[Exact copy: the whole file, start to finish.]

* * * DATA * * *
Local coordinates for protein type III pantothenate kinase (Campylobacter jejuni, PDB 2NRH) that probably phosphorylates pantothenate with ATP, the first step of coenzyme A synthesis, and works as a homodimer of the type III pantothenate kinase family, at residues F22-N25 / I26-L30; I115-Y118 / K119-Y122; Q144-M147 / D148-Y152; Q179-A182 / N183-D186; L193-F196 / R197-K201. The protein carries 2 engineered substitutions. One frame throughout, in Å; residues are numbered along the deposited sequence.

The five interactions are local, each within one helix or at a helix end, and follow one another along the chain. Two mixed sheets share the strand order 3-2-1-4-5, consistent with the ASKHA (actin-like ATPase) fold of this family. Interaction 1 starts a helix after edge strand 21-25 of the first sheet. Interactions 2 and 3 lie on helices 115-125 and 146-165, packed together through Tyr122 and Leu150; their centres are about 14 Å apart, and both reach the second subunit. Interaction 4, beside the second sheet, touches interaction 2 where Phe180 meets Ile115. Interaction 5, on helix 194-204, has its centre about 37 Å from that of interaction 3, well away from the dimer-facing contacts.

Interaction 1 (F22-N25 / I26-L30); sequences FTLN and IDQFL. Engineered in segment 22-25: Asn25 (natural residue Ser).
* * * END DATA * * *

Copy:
Local coordinates for protein type III pantothenate kinase (Campylobacter jejuni, PDB 2NRH) that probably phosphorylates pantothenate with ATP, the first step of coenzyme A synthesis, and works as a homodimer of the type III pantothenate kinase family, at residues F22-N25 / I26-L30; I115-Y118 / K119-Y122; Q144-M147 / D148-Y152; Q179-A182 / N183-D186; L193-F196 / R197-K201. The protein carries 2 engineered substitutions. One frame throughout, in Å; residues are numbered along the deposited sequence.

The five interactions are local, each within one helix or at a helix end, and follow one another along the chain. Two mixed sheets share the strand order 3-2-1-4-5, consistent with the ASKHA (actin-like ATPase) fold of this family. Interaction 1 starts a helix after edge strand 21-25 of the first sheet. Interactions 2 and 3 lie on helices 115-125 and 146-165, packed together through Tyr122 and Leu150; their centres are about 14 Å apart, and both reach the second subunit. Interaction 4, beside the second sheet, touches interaction 2 where Phe180 meets Ile115. Interaction 5, on helix 194-204, has its centre about 37 Å from that of interaction 3, well away from the dimer-facing contacts.

Interaction 1 (F22-N25 / I26-L30); sequences FTLN and IDQFL. Engineered in segment 22-25: Asn25 (natural residue Ser).